“Hello my name is April and I am a student at Duke University.”
I have lived my life thus far as nothing but a student. My flirtation with jobs in the summer did not warrant me to identify with a certain restaurant or store. I have been shaped and formed by academic and educational pursuits. Growing up, education ruled over my family, it was king and everything else in my life was pretty much irrelevant. My dad always would say to us, “Health first, education second, and everything else.”.
Being a good student is part of who I am. I pride myself on my ability to study, ask questions and turn in work on time.
As I slowly transition from student to worker, I have been reflecting a lot on my different educational experiences: high school, college, and Moxie.
In addition to my pondering, the Moxies visited GGE on Friday and we discussed factors of school push out for the girls that they work with and represent. Much of this school push out comes from the missed work that occurs when girls are unfairly suspended from their schools.
One of these girls was suspended for two weeks because she refused to take bobby pins out of her hair.
Another was suspended for a week when she talked back to a teacher.When I heard this I cringed. A week? If you told me in high school that I would have to miss a week of school I would have had a tear filled angry breakdown.
I have had my share of “talking back” throughout my school career. I left little to the imagination with my opinion of my teachers. The frustrating thing is most people can’t connect the dots. They assume that when girls drop out of school they don’t have the motivation to finish, are lazy, or are not smart enough. Instead of the truth, they accept comfortableness and they refuse to accept the notion that the systems that they send their children to and donate money to are fundamentally racist and sexist.
Speaking of being comfortable…
I don’t think I will ever be more comfortable than when I was in high school.
Yes, high school. While many people may cringe at the thought of their high school. I can’t shut up about mine.
Imagine a place where you feel free to voice any opinion you have, raise your hand to answer any question, not caring if you get it wrong. You feel proud when you get it right and you are fine when you don’t.
Imagine a place where you don’t feel inhibited physically to dance, run, stretch, or wear what you want without the idea of a male’s opinion affecting any of your decisions.
I had four blissful and naive years without the distraction of the male gaze and the male presence. Yes, we still talked about boys and giggled when a boy entered our high school.
However, their presence never dictated how we lived out our academic and athletic pursuits. Never once did I think that I shouldn’t raise my hand because of fear of a male’s opinion. It was unknowingly a sanctuary for my friends and I to thrive in and feel good about ourselves.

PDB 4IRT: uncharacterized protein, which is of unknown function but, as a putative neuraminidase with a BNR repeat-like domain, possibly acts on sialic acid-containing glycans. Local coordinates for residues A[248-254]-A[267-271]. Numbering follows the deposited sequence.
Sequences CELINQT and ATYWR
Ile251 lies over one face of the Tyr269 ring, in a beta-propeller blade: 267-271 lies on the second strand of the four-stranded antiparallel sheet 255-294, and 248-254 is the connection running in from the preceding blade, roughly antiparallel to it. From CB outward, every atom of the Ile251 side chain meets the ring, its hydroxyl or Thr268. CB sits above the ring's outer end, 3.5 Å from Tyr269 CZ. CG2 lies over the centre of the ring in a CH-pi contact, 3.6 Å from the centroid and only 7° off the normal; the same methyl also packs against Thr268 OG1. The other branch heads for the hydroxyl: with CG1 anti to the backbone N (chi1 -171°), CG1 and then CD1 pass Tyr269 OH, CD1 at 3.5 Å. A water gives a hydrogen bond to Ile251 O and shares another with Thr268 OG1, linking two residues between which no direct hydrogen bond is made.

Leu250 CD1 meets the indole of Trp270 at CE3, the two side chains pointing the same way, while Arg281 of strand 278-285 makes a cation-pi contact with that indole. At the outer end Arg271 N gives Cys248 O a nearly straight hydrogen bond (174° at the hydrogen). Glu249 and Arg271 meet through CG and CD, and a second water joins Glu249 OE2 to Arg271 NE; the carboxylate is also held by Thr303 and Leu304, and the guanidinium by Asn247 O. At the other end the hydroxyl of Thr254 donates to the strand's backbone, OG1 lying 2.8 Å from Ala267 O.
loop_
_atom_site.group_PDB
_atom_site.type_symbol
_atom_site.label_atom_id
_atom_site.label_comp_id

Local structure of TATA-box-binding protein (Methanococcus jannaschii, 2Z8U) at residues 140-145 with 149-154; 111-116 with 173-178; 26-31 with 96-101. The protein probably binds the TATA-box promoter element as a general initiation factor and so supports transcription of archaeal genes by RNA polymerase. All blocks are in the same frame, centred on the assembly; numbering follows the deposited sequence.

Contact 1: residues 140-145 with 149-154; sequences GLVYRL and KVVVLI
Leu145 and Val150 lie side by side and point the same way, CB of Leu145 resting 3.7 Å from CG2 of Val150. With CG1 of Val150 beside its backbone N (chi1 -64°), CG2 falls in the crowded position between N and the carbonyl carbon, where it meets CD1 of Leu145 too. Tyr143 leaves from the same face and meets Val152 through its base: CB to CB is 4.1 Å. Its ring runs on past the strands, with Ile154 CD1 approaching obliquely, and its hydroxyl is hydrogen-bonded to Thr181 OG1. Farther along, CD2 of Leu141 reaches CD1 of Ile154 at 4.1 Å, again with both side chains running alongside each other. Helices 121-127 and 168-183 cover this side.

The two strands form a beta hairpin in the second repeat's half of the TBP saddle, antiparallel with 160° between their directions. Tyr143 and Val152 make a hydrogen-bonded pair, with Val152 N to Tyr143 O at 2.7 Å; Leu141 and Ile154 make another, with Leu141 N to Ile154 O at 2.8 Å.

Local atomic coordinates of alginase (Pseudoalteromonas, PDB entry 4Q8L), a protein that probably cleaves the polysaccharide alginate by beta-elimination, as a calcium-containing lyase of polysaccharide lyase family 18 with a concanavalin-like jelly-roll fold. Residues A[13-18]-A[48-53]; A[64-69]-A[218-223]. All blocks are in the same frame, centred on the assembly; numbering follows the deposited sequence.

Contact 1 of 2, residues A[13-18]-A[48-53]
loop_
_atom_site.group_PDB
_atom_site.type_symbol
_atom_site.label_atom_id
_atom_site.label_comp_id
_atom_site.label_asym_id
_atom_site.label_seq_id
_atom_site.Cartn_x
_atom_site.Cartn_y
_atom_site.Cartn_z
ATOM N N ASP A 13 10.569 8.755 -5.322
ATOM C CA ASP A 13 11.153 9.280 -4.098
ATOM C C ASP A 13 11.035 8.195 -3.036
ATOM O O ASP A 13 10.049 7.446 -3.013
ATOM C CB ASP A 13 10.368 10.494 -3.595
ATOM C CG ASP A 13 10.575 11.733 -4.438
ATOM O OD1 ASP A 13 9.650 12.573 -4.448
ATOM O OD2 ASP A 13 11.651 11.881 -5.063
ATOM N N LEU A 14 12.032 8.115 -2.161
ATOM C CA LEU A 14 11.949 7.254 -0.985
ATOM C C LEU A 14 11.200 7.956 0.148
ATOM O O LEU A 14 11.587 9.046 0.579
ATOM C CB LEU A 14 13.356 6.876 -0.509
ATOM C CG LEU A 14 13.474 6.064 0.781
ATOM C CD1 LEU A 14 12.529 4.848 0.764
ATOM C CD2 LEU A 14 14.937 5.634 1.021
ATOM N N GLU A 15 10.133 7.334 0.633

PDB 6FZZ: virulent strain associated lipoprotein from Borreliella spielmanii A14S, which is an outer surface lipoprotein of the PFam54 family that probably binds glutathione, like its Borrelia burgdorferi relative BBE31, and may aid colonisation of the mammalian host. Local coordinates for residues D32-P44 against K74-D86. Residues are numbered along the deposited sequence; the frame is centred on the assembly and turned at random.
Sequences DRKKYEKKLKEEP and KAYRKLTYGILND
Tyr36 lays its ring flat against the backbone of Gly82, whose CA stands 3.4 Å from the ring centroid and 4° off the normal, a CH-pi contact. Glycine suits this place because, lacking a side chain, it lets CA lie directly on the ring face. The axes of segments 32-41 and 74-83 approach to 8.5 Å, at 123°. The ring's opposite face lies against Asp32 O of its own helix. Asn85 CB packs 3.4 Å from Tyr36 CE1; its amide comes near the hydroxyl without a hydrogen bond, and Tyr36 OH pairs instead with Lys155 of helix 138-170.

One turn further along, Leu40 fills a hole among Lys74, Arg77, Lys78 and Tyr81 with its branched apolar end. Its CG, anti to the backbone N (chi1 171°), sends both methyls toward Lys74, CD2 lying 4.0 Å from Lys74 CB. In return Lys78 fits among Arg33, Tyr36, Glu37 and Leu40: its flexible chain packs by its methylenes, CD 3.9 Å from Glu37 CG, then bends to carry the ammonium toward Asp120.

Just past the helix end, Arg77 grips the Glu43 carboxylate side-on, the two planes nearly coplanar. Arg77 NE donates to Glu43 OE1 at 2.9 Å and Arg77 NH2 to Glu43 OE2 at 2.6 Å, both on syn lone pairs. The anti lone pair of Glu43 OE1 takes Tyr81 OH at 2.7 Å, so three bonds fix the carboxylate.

Thus when I went to Duke I was hyper aware of the fact that there were males everywhere. I had never been around, lived with, taken classes with males in four years and thus I was shocked at the domineering position they take within classrooms. From personal experience 80% of the questions asked in my big lecture classes are males. When girls ask questions its “I think that..” or “maybe I am wrong but…”.
AHHHHH NO. WHY MUST YOU APOLOGIZE.
This kind of stuff did not happen in high school. I am thankful that I don’t fear to speak up in class or seek out the professor in class. Women and men are accepted in equal numbers at Duke, pay the equal amount and thus have the same rights to speak up as much as they want in class and have the same amount of face time with the professor. What is different between my opinion of other girls before and after this summer is what has really changed. Before I was simply frustrated. I would sit next to girls who had questions who wouldn’t ask questions or ask me to ask for them. Now I understand that this inability to speak up is a symptom of the sexist cold that has infected the education system for years.
Finally, this summer has been an interactive educational experience. Just like there is the Duke bubble. There is the Moxie bubble. I know that I will never live and breathe in a space where I am able to have the intellectually thought provoking and passionate conversations that I have had this summer. Like my high school, my few interactions with males this summer have been light hearted and not focused on the conversations that Moxies have. Without the male perspective, we have been able to discuss and analyze how our personal experiences fit into the systemic puzzle that is the American and global world. I am filled to the brim with knowledge and understanding about how so many of our systems work together to oppress some groups of people and uplift others. But this again has been student work, I read and I write and I discuss theory as a student.
As the summer comes to a close, my thoughts have wandered to my next journey: London, England. I will not be returning to the Duke bubble but to a new school in the heart of the East End of London. As the only Moxie studying abroad, it has been hard to contribute to the fall plans of dinners, chats and activism on campus. I am both nervous and apprehensive about moving from Moxie to studying abroad. I want to incorporate the things I have learned in Moxie to viewing the world with a more analytical lens, but I worry that I might forget this between tea and visits from the queen. I don’t want to forget what I have learned, I want it to continue to make me question what I do and how I live.
Fingers crossed that crumpets and feminism go well together!
And as the British would say,